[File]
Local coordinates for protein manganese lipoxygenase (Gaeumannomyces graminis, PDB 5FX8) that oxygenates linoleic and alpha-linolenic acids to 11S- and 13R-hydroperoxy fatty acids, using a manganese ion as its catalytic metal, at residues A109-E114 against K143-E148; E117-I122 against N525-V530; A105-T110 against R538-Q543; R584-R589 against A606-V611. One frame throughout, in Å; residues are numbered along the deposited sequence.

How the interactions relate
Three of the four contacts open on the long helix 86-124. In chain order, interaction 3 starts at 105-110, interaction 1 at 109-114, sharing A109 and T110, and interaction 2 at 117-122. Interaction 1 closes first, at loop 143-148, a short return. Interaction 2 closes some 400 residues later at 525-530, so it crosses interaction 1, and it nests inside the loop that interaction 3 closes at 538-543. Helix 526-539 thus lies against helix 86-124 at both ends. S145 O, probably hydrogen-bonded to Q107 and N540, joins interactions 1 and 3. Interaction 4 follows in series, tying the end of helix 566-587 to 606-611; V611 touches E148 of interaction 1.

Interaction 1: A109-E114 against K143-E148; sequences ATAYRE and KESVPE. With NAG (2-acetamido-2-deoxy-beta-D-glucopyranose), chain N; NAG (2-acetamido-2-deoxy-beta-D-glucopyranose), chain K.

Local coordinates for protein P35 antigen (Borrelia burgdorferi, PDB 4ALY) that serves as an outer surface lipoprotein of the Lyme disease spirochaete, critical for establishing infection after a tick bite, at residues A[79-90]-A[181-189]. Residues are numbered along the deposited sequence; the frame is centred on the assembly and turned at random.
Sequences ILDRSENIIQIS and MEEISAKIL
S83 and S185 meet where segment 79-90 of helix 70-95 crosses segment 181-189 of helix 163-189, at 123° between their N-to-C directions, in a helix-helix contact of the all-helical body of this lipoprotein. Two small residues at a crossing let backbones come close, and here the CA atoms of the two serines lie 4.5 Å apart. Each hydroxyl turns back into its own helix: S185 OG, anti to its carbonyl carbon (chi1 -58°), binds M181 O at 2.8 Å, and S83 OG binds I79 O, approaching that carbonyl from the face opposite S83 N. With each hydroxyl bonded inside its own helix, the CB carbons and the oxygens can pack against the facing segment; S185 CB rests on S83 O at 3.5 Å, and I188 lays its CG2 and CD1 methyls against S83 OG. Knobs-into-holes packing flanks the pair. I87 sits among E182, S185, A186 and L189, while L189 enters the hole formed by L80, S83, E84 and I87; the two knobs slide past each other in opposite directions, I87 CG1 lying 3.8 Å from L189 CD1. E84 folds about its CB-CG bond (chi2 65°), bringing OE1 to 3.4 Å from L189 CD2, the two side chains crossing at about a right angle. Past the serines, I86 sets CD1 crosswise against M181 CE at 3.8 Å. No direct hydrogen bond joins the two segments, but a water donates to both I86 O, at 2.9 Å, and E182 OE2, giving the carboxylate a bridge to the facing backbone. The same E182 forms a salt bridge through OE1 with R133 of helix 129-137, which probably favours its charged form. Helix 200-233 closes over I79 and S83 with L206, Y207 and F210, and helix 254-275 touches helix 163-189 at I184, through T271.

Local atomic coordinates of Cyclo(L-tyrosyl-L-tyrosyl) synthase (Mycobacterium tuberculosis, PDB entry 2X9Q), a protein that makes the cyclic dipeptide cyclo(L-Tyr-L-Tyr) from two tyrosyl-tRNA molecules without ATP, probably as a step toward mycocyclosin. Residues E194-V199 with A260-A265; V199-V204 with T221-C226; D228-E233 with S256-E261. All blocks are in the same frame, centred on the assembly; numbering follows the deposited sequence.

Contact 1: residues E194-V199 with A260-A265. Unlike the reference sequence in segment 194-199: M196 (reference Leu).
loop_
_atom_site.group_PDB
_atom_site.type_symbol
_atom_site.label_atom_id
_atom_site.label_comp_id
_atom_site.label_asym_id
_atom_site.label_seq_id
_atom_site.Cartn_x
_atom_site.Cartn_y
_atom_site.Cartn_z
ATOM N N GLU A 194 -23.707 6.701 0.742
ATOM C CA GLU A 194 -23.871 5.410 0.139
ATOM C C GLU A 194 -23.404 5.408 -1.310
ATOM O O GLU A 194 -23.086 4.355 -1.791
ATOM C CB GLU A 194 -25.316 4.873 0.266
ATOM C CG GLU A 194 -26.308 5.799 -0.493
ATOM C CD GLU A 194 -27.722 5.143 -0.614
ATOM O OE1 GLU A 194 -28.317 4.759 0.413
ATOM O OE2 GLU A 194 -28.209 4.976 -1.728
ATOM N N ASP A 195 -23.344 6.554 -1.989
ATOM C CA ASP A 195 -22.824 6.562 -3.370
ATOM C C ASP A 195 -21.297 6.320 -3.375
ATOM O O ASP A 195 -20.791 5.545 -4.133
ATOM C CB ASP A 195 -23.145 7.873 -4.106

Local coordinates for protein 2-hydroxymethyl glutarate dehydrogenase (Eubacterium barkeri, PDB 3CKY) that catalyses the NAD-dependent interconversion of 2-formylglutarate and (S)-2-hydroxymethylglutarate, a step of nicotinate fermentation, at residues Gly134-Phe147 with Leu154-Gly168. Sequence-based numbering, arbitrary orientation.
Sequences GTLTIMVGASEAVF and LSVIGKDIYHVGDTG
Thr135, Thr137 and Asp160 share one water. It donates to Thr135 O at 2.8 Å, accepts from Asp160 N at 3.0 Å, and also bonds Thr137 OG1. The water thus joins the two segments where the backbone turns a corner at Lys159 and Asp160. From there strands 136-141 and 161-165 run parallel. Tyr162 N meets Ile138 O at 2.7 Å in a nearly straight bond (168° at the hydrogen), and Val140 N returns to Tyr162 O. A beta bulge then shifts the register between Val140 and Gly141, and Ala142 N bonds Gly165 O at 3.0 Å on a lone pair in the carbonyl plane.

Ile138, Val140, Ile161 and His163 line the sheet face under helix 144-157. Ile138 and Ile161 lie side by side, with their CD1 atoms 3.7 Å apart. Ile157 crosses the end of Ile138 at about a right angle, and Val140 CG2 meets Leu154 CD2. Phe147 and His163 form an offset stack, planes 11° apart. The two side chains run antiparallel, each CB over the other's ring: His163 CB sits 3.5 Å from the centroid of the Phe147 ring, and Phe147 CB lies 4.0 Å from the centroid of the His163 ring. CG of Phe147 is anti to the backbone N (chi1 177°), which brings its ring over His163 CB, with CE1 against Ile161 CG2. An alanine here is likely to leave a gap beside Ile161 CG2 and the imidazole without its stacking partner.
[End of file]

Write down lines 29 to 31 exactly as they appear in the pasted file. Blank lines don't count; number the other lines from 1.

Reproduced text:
ATOM N N ASP A 195 -23.344 6.554 -1.989
ATOM C CA ASP A 195 -22.824 6.562 -3.370
ATOM C C ASP A 195 -21.297 6.320 -3.375